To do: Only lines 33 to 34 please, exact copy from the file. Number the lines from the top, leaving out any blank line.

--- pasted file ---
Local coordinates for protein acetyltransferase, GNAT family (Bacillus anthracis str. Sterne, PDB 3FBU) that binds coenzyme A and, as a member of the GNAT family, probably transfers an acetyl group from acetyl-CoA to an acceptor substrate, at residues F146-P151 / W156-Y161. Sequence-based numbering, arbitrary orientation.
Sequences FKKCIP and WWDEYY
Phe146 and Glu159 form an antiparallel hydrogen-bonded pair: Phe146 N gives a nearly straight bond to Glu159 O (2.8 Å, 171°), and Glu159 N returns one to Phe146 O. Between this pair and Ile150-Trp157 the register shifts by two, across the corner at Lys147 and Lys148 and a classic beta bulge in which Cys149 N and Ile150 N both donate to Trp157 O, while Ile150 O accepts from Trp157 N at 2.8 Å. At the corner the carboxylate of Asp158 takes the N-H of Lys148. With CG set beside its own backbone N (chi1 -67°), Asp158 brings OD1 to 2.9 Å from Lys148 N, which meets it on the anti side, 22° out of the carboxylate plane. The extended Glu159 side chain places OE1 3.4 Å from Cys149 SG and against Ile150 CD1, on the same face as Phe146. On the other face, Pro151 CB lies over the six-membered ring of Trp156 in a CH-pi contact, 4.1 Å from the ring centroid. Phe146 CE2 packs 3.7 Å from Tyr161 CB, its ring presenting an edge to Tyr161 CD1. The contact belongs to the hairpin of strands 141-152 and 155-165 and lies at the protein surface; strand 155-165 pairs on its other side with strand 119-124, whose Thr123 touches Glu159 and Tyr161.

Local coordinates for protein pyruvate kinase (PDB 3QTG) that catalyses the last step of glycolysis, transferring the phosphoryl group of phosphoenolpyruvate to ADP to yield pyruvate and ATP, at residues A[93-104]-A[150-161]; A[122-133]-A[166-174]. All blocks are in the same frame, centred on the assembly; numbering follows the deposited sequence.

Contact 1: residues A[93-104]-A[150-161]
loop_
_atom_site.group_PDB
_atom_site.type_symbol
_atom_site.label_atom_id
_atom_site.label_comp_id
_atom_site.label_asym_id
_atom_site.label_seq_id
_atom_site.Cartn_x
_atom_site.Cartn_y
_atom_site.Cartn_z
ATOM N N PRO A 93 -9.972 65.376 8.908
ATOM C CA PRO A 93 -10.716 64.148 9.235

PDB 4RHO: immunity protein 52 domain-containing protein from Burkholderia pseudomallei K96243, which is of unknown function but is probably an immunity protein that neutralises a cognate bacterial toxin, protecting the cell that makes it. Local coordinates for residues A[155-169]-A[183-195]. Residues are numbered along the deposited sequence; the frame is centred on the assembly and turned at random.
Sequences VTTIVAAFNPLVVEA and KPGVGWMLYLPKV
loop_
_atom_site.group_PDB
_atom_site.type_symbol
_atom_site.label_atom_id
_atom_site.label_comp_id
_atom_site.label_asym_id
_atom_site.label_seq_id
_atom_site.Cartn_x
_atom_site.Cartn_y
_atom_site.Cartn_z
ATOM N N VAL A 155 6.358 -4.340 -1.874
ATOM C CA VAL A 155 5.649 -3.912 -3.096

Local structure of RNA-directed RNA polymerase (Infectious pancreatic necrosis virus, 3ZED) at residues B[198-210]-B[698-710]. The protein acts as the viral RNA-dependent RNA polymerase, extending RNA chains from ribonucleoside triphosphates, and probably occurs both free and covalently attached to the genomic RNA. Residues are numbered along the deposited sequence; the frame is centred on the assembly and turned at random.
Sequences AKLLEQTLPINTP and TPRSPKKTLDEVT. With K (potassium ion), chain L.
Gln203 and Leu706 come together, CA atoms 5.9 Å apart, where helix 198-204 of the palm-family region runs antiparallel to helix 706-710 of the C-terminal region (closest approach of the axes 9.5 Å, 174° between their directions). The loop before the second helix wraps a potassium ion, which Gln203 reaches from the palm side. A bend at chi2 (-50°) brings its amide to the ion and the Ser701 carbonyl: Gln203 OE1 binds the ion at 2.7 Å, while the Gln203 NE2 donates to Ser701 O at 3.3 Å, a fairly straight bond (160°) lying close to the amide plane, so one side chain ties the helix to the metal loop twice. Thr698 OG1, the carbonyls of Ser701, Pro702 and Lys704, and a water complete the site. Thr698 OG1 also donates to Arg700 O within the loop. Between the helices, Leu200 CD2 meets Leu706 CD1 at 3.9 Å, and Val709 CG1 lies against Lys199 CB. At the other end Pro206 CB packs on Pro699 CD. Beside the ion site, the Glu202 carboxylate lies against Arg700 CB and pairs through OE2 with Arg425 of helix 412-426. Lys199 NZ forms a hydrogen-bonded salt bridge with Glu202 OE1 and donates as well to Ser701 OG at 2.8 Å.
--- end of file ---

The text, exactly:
Sequences AKLLEQTLPINTP and TPRSPKKTLDEVT. With K (potassium ion), chain L.
Gln203 and Leu706 come together, CA atoms 5.9 Å apart, where helix 198-204 of the palm-family region runs antiparallel to helix 706-710 of the C-terminal region (closest approach of the axes 9.5 Å, 174° between their directions). The loop before the second helix wraps a potassium ion, which Gln203 reaches from the palm side. A bend at chi2 (-50°) brings its amide to the ion and the Ser701 carbonyl: Gln203 OE1 binds the ion at 2.7 Å, while the Gln203 NE2 donates to Ser701 O at 3.3 Å, a fairly straight bond (160°) lying close to the amide plane, so one side chain ties the helix to the metal loop twice. Thr698 OG1, the carbonyls of Ser701, Pro702 and Lys704, and a water complete the site. Thr698 OG1 also donates to Arg700 O within the loop. Between the helices, Leu200 CD2 meets Leu706 CD1 at 3.9 Å, and Val709 CG1 lies against Lys199 CB. At the other end Pro206 CB packs on Pro699 CD. Beside the ion site, the Glu202 carboxylate lies against Arg700 CB and pairs through OE2 with Arg425 of helix 412-426. Lys199 NZ forms a hydrogen-bonded salt bridge with Glu202 OE1 and donates as well to Ser701 OG at 2.8 Å.